The roundhouse is likely of late Bronze Age or Iron Age date (1500BC – 400AD) and represents the remains of later prehistoric settlement. The rectangular enclosure is undated at present, though it may be associated with the later prehistoric roundhouse and could represent a stock enclosure. The scattering of pits visible around the location of the enclosures and roundhouse are likely related both to the prehistoric and medieval occupation of this location.
The monument displays an extended development sequence representing settlement activity from the later prehistory to the medieval period. There is good potential for the survival of archaeological features and deposits, including occupation and abandonment debris, artefacts and environmental remains such as charcoal or pollen within and around the recorded archaeological features.
The moated site has the potential to add to our understanding of form and function of secular medieval high status sites. It can tell us about domestic architecture on such sites as well as changes in fashion and form through the active use of the site. Scientific study of its form and construction and the remains of any structures would enhance our understanding of the character, structure and development sequence of this site. The roundhouse, enclosure and pits can tell us about the long-term occupation of this location. Scientific study of the form and construction of the roundhouse compared with other roundhouses would enhance our understanding of later prehistoric domestic settlement. Study of the rectangular enclosure has the potential to tell us about the differing uses of enclosure during later prehistory.
This monument has the potential to add to our understanding of the development of society and settlement from later prehistory to the medieval period. It can add to our understanding of contemporary land-use and environment. It can tell us about the economy, diet and social status of the occupants, as well as the structure of contemporary society and economy. Study of this monument would enhance our understanding of long-term occupation of the landscape, the development sequence of this site and of later prehistoric and medieval settlements in general.
Contextual characteristics (how a site or place relates to its surroundings and/or to our existing knowledge of the past)
The D-shaped moated enclosure represents a rare survival of this type of site; a medieval high status dwelling. Medieval moated sites are relatively rare within Scotland as a whole when compared to the frequency of those recorded in other parts of the UK and beyond. There are around 122 known sites in Scotland compared with around 750 in Ireland and 6350 in England. Only one monument of broadly similar character, the moated site at Ardagie (SM1599, Canmore ID 26671) around 3.5km southeast, can be identified in the local area. Moated sites can mark local centres of lordship during the period in which Scotland became a feudal society during the 12th and 13th centuries. The monument at Home Farm may have been a precursor to the 16th century estate residence of the Old House of Invermay (LB11074; Canmore ID 26546) located around 840m east.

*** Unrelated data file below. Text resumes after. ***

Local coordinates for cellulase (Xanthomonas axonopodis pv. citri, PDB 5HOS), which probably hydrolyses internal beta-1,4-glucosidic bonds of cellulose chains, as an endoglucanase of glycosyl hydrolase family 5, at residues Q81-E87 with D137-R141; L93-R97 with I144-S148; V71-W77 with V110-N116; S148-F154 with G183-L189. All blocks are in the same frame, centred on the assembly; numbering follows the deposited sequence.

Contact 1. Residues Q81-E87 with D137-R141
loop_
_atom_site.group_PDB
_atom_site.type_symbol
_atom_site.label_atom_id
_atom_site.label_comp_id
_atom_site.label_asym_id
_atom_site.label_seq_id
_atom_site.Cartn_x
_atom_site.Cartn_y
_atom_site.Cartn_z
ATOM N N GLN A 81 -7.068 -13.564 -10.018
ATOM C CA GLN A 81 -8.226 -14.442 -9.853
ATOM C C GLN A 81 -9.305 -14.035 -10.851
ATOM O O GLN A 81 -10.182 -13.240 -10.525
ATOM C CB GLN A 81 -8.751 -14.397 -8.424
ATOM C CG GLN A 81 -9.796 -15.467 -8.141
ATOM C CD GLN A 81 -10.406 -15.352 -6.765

Roundhouses and rectangular enclosures are more common and are found across Scotland. The examples at Home Farm are of particular significance because of their position within a complex of archaeological features ranging in date from later prehistory to the medieval period. They are likely related to the broad scattering of later prehistoric settlement in the area. This includes a palisaded settlement around 170m southwest (SM8868; Canmore ID 26629) and roundhouses about 2.6km west-southwest (SM9159; Canmore ID 68299). They can tell us about the use of the landscape in prehistory and demonstrate the long-term use of this location.
The monument has the potential to enhance and broaden our understanding of the nature and development of settlement and economy from later prehistory to the medieval period both in eastern Scotland and more widely. It can add to our knowledge of social status, settlement hierarchy and changing settlement patterns, as well as important connections between communities during the later prehistoric and medieval periods.
Moated sites are usually constructed in prominent positions, on relatively flat ground, and often incorporate natural steep features within the defences of the enclosure. The moated site at Green of Invermay has been constructed in a prominent position with extensive views to the west and southwest. The northwestern section is formed by the steep slope of the terrace edge and there are views towards the Water of May below. It would have been a prominent feature within its local area.
The roundhouse is also positioned in a prominent location. It is located on a slight rise on the edge of the river terrace with extensive views to the south, southwest and west. It would have been a highly visible feature within the local landscape. In contrast the rectangular enclosure is in a far less prominent position. It is built in a slight dip on the generally level terrace. A slight ridge to the northwest restricts views, though there are good views towards the west and southwest.
Associative characteristics (how a site or place relates to people, events, and/or historic and social movements)
The monument has no known associative characteristics.
Source: Historic Environment Scotland
Historic Environment Scotland http://www.canmore.org.uk reference number CANMORE ID 26588, 26602, 26591, 26600 (accessed on 04/01/2019).
Coleman, R. and Perry, D. 1997 Moated sites in Tayside and Fife. Tayside and Fife Archaeological Journal, vol. 3. pp176-187.
Pollar, T. 2009 Green of Invermay excavations 2009. Data Structure Report. SERF
Pope, R (2015) Bronze Age architectural traditions: dates and landscapes. Scotland in Later Prehistoric Europe. p159-184.
Source: Historic Environment Scotland